Figure 3: Correlation between miR-99a-5p levels in circulating cells and neurological function score and infarct volume of AIS patients at admission and 7 days after stroke onset. (a-c) Correlation between neutrophil miR-99a-5p levels and mRS, BI and infarct volume in AIS patients at admission. (d-f) Correlation between lymphocytic miR-99a-5p levels and mRS, BI and infarct volume in AIS patients at admission (n = 21). AIS: Acute ischemic stroke, mRS: Modified Rankin scale, BI: Barthel Index

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Diagnosis of acute ischemic stroke patients within 6 h on the basis of miR-99a-5p levels

To investigate whether miR-99a-5p levels in circulating cells could be AIS biomarkers, ROC curves were constructed to compare the relative concentration of miR-99a-5p in AIS patients and controls, and the AUC for patients were calculated. In general, AUC >0.5 is considered diagnostic, whereas AUC <0.7 indicates a lower diagnostic value; 0.7< AUC <0.9 indicates a moderate diagnostic value; AUC >0.9 indicates a high diagnostic value.[14] The AUC of neutrophil miR-99a-5p was 0.896, indicating it also had moderate diagnostic value for stroke; with a cutoff point of 0.600, we were able to differentiate stroke patients from healthy controls with a sensitivity of 0.762 and a specificity of 0.875 [Figure 4]a and [Table 1], P< 0.05]. The AUC of lymphocyte miR-99a-5p was 0.768, indicating it had moderate diagnostic value for stroke; with a cutoff point of 1.049, we were able to differentiate stroke patients from healthy controls with a sensitivity of 0.952 and a specificity of 0.750 [Figure 4]b and [Table 1], P< 0.05].
Figure 4: Evaluation of miR-99a-5p levels in circulating blood for the diagnosis of AIS within 6 h after symptom onset. ROC curves were drawn from miR-99a-5p levels in neutrophils (a), and lymphocytes (b) from AIS patients (n = 21). ROC: Receiver operator characteristic, AIS: Acute ischemic stroke

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Correlation between miR-99a-5p levels and number/percentage of circulating immune cells

Our previous data showed that plasma miR-99a levels were associated with some clinical biochemical parameters within 72 h following stroke.[7] Here, we further analyzed correlations between miR-99a-5p levels within 6 h following stroke and number/percentage of circulating immune cells from blood samples of AIS patients. First, the correlation between miR-99a-5p level in neutrophils and the number/percentage of neutrophils in AIS patients was analyzed, and a tendency toward negative correlations is found between miR-99a-5p level in neutrophils and the number/percentage of neutrophils in AIS patients [Figure 5]a. In contrast to miR-99a-5p level in neutrophils, we found a significant positive correlation existed between plasma miR-99a-5p level and the number but not the percentage of neutrophils after symptom onset [Figure 5]b, P< 0.05]. Tendency toward negative correlations is found between lymphocytic miR-99a-5p level and the number/percentage of lymphocyte in AIS patients [Figure 5]c. Similar to lymphocytic miR-99a-5p level, tendency toward negative correlations is found between plasma miR-99a-5p level and the number/percentage of lymphocyte in AIS patients [Figure 5]d. Correlation between the neutrophil/lymphocyte ratio and miR-99a-5p level in plasma/neutrophil/lymphocyte in AIS patients was also analyzed, and no significant correlation was found [Figure 5]e.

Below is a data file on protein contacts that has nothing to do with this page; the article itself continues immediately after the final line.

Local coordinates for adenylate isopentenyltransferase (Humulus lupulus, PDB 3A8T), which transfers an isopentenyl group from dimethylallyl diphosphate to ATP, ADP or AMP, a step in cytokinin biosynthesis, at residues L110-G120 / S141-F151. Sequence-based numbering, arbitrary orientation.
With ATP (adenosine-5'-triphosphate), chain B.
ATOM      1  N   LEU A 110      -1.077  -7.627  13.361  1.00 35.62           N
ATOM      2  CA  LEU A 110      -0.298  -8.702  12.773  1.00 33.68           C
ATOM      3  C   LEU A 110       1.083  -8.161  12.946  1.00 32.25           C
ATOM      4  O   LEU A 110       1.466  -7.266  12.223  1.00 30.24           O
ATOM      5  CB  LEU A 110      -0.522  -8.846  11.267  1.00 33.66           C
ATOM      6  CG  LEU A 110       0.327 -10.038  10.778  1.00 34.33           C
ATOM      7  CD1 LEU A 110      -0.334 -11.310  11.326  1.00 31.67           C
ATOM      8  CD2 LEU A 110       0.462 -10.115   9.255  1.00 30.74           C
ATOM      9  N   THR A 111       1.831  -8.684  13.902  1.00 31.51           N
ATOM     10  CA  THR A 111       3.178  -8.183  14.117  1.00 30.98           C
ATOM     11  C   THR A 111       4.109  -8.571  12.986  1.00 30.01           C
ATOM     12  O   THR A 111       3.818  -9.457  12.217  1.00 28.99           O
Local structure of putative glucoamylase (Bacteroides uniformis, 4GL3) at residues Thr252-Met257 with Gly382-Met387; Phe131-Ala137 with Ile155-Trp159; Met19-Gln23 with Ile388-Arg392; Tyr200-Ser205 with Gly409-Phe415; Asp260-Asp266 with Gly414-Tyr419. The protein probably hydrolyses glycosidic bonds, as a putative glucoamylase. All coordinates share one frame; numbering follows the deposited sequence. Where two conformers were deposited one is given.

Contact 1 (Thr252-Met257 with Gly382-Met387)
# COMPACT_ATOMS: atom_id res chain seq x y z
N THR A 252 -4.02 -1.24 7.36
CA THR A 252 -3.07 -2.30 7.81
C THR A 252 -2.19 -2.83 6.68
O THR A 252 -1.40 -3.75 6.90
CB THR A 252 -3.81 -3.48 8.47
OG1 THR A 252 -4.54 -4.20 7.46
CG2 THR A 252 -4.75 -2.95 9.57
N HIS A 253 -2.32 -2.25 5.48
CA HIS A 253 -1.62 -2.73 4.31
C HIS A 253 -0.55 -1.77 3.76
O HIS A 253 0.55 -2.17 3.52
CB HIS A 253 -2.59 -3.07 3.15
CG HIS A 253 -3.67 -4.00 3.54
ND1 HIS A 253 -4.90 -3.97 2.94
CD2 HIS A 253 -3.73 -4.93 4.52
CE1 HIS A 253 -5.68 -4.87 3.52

Figure 5: Correlation between circulating miR-99a-5p levels and number/percentage of circulating immune cells of AIS patients. Correlation between (a) miR-99a-5p level in neutrophils and number/percentage of neutrophils; (b) plasma miR-99a-5p level and number/percentage of neutrophils; (c) miR-99a-5p level in lymphocyte and the number/percentage of lymphocyte; (d) plasma miR-99a-5p level and number/percentage of lymphocyte; (e) neutrophil/lymphocyte ratio and miR-99a-5p level in plasma/neutrophil/lymphocyte (n = 21). AIS: Acute ischemic stroke

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Correlation between miR-99a-5p levels and coagulative parameters/platelet indices

Correlation between the miR-99a-5p levels in neutrophil/lymphocyte/plasma and nine coagulative parameters/PLT indices in AIS patients was analyzed, respectively. A significant negative correlation existed between miR-99a-5p level in neutrophil and TT-sec, while a significant positive correlation also existed between neutrophil miR-99a-5p levels and D-dimer and urea after symptom onset [Figure 6]a, P< 0.05]. A significant positive correlation existed between lymphocytic miR-99a-5p level and MPV/or PDW after symptom onset [Figure 6]b, P< 0.05]. Otherwise, no obvious correlation exist between plasma miR-99a-5p level and nine coagulative parameters/PLT indices in AIS patients (data not shown).
Figure 6: Correlation between circulating miR-99a-5p levels and coagulative parameters/PLT indices of AIS patients. (a) Correlation between miR-99a-5p level in neutrophil and TT-sec, D-dimer and urea levels in AIS patient. (b) Correlation between lymphocytic miR-99a-5p levels and MPV and PDW in AIS patients (n = 21). PDW: Platelet distribution width, MPV: Mean platelet volume, TT: Thrombin time, AIS: Acute ischemic stroke, PLT: Platelet

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  Discussion Top